Following the recent news that the UK's Office for Low Emission Vehicles is to offer grants for the purchase electric cars, vans, and motorbikes, but will not offer similar grants to would-be purchasers of electric cycles and cargobikes, BikeBiz reached out to a group of e-bike specialists to gain their opinions on the controversial move.
To read the original article by Carlton Reid, click here.
“A few years back I was at an APPCG meeting where the OLEV subsidies were being discussed and it was stated that not all of the money set aside for this had been taken up by electric car buyers, in fact there was a considerable pot left. I asked if this could be perhaps used in support of electric bike buyers. Unfortunately the official stance was that they couldn’t be sure that the grant would be getting people out of cars and onto an electric bike. It could be going to someone who was already riding a conventional cycle and therefore would not be improving emissions, but, would rather be a retrograde step. It appears that their thought process has not moved on, despite data from other countries showing that it can work. I think that not allowing a grant towards pedelecs is somewhat short sighted. For the most part people who are already out there on bicycles are going to continue to do that. Unless they are extending their journey and then this could keep them pedalling. What a grant could do is to encourage people who would not otherwise consider cycling. The Cycle to Work Scheme only goes so far to promote e-bikes. Most good quality electric bikes fall outside the upper limit and whilst I understand that there are proposals to change that, at the moment we are still waiting to hear if it will happen. I believe that a grant would make most people think seriously about a change in habit, to make riding a pedelec part of their everyday commute.” – Sue Coulson , Batribike
“I agree with Kit Mulhouse MP on this point. Kit rides a Wisper 905Torque e-bike to and from Parliament from his house in North London on a daily basis, he completely understands why we need alternative forms of transport and has put his money where is mouth is. In a response to a question posed to him after Carlton Reid’s editorial, Mulhouse said ‘I think you will find that e-bikes are eligible for the cycle to work scheme, and hence already attract proportionately much more significant subsidies than electric cars.’ Let the Government concentrate on building better and safer cycle routes, when we have a network even half way resembling that of Holland, Denmark etc. we will no doubt see an even bigger uptake of e-bikes in the UK.” – David Miall, Wisper Electric Bikes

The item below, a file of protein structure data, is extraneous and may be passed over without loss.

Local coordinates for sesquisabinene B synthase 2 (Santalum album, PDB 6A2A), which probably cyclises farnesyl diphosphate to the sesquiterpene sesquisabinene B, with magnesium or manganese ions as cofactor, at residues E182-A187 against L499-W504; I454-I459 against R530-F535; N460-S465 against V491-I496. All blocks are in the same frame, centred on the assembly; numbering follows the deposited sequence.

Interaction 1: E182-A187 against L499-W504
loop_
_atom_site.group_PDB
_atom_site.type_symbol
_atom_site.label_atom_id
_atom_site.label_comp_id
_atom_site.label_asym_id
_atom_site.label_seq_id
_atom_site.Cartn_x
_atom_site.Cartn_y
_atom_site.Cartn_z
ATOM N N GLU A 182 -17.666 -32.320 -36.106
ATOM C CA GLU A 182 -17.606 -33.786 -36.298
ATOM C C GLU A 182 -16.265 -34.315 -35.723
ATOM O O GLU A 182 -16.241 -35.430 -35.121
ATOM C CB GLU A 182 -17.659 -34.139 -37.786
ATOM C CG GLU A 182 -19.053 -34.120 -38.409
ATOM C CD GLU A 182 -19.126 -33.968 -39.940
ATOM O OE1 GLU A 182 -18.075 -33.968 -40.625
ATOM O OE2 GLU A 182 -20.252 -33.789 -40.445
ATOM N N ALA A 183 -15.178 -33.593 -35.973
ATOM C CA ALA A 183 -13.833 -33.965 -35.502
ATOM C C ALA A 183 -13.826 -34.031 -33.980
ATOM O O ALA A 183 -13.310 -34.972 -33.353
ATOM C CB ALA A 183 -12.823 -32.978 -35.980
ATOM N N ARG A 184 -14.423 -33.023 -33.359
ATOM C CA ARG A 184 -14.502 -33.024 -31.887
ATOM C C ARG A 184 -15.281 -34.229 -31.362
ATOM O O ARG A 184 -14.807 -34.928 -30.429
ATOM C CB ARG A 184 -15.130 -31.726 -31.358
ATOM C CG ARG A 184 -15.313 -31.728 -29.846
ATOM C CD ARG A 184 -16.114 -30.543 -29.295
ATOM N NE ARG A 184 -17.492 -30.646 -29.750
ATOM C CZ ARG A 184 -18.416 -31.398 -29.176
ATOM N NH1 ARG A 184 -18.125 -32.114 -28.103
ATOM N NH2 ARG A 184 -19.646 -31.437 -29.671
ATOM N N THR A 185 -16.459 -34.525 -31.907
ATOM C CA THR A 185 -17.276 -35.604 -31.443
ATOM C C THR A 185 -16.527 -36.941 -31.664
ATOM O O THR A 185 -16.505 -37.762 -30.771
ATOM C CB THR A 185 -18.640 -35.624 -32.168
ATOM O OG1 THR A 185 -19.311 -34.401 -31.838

“We’re very disappointed the Government has not yet seen fit to provide grants for the private or commercial purchase of e-bikes. Electric units are being bought daily by businesses and consumers as direct alternatives to less environmentally friendly modes of transport. We have seen numerous examples of this and the trend continues to grow. A perfect example – but only one of many – is the delivery market where e-bikes are being strategically chosen as an environmentally friendly alternative to motorcycles or cars. It seems that OLEV has not recognised the reality and importance of e-bikes being purchased in preference to more polluting vehicles. It has left the responsibility to invest in this environmentally friendly form of transport 100 per cent with the buyer. There should definitely be similar subsidies available.” – James Metcalfe, Volt Bikes
“E-bikes give many people an opportunity to cycle again that would not be available to them if only conventional bicycles were an option. The physical and mental health benefits of cycling are well known, it's a shame that the grant scheme is not available to those for which an e-bike would be their only way of cycling. I'm sure the better health derived would cause a greater saving to the NHS than it would be a cost to carry out the incentive. Even if it was a means tested grant it would be better than nothing.” – Wazz Mughall, PowaCycle
“The OLEV grant scheme is a short-sighted and poorly thought out concept. The response of ‘There are no diesel powered cycles to incentivise people away from’ is as foolish as the myopic focus on electric vehicles. It seems almost immoral that taxpayer money is being used to subsidise the wealthy to buy expensive e-cars. The Green Commute Initiative has no £1,000 limit so it can include e-bikes and we’re seeing strong growth with some major employers signing up to it with their employees benefitting from up to 42 per cent savings. We focus on commuters and not cyclists and 80 per cent of what we do is e-bikes! However only PAYE employees can benefit from it and that means other sectors of commuters are excluded. Many commuters would benefit from an e-bike; these are often the people who will be left with no alternative to an older, cheaper more polluting car. The £4,500 subsidy on an e-car that will spend most of its life with a single occupant could subsidise five e-bikes and make them affordable for the self- employed or unemployed, low waged etc and this would be a much fairer distribution of tax payer’s funds.” – Rob Howes, Green Commute Initiative